updates connected to the book Idylls for a Bare Stage
& to performances of the Idylls
& other initiatives related to the Art of the Poetic Monologue

Wednesday, October 17, 2012

"Dramatic Recitation" and the Idylls form

This Friday, the collaborative and juxtaposing Murder on the Bare Stage (subject of my entry earlier this month) - in addition to providing chills and thrills, entertainment and suspense, for the weekend before Halloween - has the capability to demonstrate, highlight, and edge defining contours to the Idylls form, through comparison of similar and complementary approaches.

The show is a collaboration with actor Stephen Mead (profiled elsewhere on this blog), combining his specialty in "Dramatic Recitation" of Victorian-era authors - here, violent nerve-wracking scenes from Poe and Dickens and more - with three of my idylls relevant to the overall theme of murder.

Both approaches - "Dramatic Recitation" and the Idyll form - conceive of the verbal element as essential to what live theater still has to offer uniquely, the tingly pleasure of hearing words well-spoken, fantastically-spoken, virtuosity in the delivery of charged language, towards the release in real-time of the power of words.

Murder on the Bare Stage
8pm Friday, October 26th 


3222 11th Street, NW
Washington, D.C. 20010

And yet, even with emphasis on the verbal as a mutual starting point for the collaboration, there's variety and illuminating contrasts between "dramatic recitation" and the "shared imagining" approach to the Idyll, as between prose and poetry, and indeed, as between storytelling and poet's theater - or a mixture of it all, contrasts, and combinations.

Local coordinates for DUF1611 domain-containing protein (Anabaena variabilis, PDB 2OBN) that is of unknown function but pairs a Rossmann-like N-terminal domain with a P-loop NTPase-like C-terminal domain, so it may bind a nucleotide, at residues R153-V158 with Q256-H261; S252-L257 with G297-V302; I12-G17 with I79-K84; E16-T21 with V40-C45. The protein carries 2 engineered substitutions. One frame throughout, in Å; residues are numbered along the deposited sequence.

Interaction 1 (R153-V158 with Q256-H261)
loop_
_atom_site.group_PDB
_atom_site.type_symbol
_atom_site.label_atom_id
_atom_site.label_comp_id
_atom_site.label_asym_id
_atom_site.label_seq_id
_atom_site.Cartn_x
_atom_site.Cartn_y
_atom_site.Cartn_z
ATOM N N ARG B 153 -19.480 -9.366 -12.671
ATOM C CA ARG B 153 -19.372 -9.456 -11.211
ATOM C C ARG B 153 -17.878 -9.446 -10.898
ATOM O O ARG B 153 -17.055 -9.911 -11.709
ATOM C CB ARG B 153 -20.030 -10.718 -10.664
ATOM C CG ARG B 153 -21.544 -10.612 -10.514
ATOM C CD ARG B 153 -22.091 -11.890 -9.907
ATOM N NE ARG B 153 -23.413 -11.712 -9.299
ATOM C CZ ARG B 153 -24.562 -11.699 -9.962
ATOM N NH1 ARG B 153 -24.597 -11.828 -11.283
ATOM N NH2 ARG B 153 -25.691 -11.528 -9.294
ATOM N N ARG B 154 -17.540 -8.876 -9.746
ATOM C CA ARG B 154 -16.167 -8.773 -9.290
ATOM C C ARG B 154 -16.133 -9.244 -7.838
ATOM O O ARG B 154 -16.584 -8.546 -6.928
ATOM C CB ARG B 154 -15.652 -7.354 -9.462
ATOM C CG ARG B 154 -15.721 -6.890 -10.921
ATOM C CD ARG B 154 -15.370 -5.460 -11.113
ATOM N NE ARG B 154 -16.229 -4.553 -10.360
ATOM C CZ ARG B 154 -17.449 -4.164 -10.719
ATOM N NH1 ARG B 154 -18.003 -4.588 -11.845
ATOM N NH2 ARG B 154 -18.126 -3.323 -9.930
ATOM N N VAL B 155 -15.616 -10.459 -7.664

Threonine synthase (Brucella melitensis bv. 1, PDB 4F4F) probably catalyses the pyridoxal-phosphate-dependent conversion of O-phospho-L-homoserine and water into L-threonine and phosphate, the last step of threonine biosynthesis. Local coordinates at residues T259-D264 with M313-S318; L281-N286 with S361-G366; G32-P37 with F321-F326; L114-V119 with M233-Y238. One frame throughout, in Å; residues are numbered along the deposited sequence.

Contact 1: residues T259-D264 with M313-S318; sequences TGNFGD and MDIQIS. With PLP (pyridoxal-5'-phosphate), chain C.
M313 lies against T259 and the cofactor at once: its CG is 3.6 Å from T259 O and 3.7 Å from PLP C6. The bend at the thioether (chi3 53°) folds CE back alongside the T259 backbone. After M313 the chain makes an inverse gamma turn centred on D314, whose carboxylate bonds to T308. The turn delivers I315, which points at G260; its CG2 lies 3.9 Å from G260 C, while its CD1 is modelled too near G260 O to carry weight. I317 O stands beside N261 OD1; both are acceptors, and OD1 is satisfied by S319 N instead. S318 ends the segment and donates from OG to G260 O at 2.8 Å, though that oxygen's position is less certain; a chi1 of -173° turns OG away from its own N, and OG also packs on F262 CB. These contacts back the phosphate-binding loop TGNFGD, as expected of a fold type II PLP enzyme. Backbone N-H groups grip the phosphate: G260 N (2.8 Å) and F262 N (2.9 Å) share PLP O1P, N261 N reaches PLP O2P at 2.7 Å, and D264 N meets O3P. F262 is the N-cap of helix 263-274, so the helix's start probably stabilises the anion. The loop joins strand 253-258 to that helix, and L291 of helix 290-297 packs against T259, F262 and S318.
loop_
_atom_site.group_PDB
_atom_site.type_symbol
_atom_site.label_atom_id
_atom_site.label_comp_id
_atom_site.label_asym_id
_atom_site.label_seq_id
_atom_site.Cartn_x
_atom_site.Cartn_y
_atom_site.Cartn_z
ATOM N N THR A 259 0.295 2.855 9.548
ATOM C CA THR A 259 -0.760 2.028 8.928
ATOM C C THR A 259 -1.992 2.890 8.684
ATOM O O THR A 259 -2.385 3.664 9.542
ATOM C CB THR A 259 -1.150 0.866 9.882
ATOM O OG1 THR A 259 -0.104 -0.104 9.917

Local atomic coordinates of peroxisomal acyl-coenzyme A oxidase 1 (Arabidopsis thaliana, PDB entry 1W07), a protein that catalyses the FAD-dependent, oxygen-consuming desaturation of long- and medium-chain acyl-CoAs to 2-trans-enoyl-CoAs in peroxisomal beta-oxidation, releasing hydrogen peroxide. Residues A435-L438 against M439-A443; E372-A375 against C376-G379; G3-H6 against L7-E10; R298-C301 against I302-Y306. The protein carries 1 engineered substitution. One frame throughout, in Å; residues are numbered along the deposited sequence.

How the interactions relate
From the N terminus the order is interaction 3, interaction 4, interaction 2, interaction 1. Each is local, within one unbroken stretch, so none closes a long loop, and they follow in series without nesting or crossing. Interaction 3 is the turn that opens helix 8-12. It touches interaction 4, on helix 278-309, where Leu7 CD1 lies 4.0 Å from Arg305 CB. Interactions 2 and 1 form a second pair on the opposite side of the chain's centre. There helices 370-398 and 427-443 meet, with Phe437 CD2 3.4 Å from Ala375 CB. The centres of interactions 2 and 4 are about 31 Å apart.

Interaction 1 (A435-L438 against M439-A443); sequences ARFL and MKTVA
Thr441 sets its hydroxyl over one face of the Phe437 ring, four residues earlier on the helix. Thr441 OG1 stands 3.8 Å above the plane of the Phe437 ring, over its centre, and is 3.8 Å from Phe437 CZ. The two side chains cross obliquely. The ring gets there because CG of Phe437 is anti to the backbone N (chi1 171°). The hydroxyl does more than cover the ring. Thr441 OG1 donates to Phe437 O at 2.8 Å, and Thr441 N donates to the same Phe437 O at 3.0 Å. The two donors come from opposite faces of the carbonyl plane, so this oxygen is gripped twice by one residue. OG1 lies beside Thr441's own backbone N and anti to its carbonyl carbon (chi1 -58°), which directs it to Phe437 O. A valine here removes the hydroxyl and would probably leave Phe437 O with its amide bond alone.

Here's what to expect for Friday's show, contours highlighted by what's place side by side.

 Murder on the Bare Stage

ACT I: Verse and Blood

3 Victorian Era poets
    W.S. Gilbert "Gentle Alice Brown"
    Lewis Carroll "The Walrus and the Carpenter"
    Edward Lear  5 Limericks

Idyll - "An Old Soldier Cleans his Rifle for the Last Time" 
(vide Walt Whitman)  

"The Murder of Nancy" from Oliver Twist by Charles Dickens.  As adapted for dramatic recitation by Dickens himself, and further adapted by Stephen Mead.

ACT II: How Can a Crime Be Concealed?

Idyll - "A Bandit Plots a Murder by the Road"

Macbeth/Lady Macbeth

"The Tell-Tale Heart" by Edgar Allan Poe

Idyll - "A Reveler Walks Home to his Family by Moonlight" 

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